Gov. Tom Wolf’s coronavirus pandemic restrictions that required people to stay at home, placed size limits on gatherings and ordered “non-life-sustaining” businesses to shut down are unconstitutional, a federal judge ruled Monday.
U.S. District Judge William Stickman IV, who was appointed by President Donald Trump, sided with plaintiffs that included hair salons, drive-in movie theaters, a farmer’s market vendor, a horse trainer and several Republican officeholders in their lawsuit against Wolf, a Democrat, and his health secretary.
The Wolf administration’s pandemic policies have been overreaching, arbitrary and violated citizens’ constitutional rights, Stickman wrote in his ruling.
The governor’s efforts to slow the spread of the coronavirus “were undertaken with the good intention of addressing a public health emergency,” Stickman wrote. “But even in an emergency, the authority of government is not unfettered.”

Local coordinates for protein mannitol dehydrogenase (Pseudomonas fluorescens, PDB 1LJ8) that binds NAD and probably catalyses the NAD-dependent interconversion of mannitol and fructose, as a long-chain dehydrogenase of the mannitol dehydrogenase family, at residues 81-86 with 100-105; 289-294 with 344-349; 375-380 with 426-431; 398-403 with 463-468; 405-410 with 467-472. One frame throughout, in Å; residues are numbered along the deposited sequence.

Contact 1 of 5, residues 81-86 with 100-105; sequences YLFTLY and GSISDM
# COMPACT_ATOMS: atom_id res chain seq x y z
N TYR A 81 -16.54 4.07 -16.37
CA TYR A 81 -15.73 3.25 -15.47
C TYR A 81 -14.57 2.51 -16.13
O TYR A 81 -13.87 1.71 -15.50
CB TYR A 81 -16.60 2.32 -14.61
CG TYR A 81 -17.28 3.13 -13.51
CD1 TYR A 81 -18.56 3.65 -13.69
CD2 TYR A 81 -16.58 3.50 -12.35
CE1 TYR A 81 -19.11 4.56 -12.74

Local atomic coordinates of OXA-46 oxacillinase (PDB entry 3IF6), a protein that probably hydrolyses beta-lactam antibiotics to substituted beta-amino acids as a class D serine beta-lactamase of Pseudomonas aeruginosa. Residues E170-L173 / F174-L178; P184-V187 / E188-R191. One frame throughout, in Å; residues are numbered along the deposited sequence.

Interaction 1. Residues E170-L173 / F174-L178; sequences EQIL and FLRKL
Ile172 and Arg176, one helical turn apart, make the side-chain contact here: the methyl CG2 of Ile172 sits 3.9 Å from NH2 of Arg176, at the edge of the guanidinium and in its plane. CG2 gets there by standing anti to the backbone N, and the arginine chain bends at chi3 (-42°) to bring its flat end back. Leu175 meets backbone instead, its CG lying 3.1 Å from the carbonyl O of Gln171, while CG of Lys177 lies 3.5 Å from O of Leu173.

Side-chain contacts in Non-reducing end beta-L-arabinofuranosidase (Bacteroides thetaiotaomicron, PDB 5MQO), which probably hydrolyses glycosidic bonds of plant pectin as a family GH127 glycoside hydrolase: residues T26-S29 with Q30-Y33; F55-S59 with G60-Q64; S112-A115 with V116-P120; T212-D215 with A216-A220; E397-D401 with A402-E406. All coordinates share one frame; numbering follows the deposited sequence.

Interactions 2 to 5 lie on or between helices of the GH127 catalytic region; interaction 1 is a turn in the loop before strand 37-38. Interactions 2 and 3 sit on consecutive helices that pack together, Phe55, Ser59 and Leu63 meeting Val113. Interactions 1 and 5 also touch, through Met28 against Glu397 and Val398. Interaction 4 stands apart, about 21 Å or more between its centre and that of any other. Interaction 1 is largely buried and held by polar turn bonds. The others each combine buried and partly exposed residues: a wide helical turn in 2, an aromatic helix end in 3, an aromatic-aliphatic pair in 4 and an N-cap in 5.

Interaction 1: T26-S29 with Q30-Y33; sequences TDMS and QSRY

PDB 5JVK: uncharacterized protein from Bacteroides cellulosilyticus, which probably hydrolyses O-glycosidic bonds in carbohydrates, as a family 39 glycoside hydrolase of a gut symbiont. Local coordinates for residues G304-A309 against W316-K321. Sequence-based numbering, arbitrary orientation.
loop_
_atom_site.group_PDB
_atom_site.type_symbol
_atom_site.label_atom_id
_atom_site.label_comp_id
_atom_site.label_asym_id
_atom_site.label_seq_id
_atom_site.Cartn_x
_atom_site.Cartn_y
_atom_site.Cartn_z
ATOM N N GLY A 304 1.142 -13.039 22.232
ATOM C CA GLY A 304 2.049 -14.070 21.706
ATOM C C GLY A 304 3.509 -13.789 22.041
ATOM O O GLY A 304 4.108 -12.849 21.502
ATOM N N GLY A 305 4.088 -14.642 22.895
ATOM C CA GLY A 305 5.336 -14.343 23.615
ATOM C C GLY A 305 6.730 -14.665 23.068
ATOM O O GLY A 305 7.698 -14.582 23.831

Courts had consistently rejected challenges to Wolf’s power to order businesses to close during the pandemic, and many other governors, Republican and Democrat, undertook similar measures as the virus spread across the country.
Wolf has since lifted many of the restrictions, allowing businesses to reopen and canceling a statewide stay-at-home order.
But over the summer, his administration imposed a new round of statewide pandemic restrictions on bars, restaurants and larger indoor gatherings in response to rising infection rates in some virus hot spots. The state has also imposed a gathering limit of more than 25 people for events held indoors and more than 250 people for those held outside.
A spokesperson for Wolf said the administration was reviewing the decision.
Pennsylvania has reported that more than 145,000 people statewide have contracted the virus since the beginning of the pandemic. More than 7,800 people have died.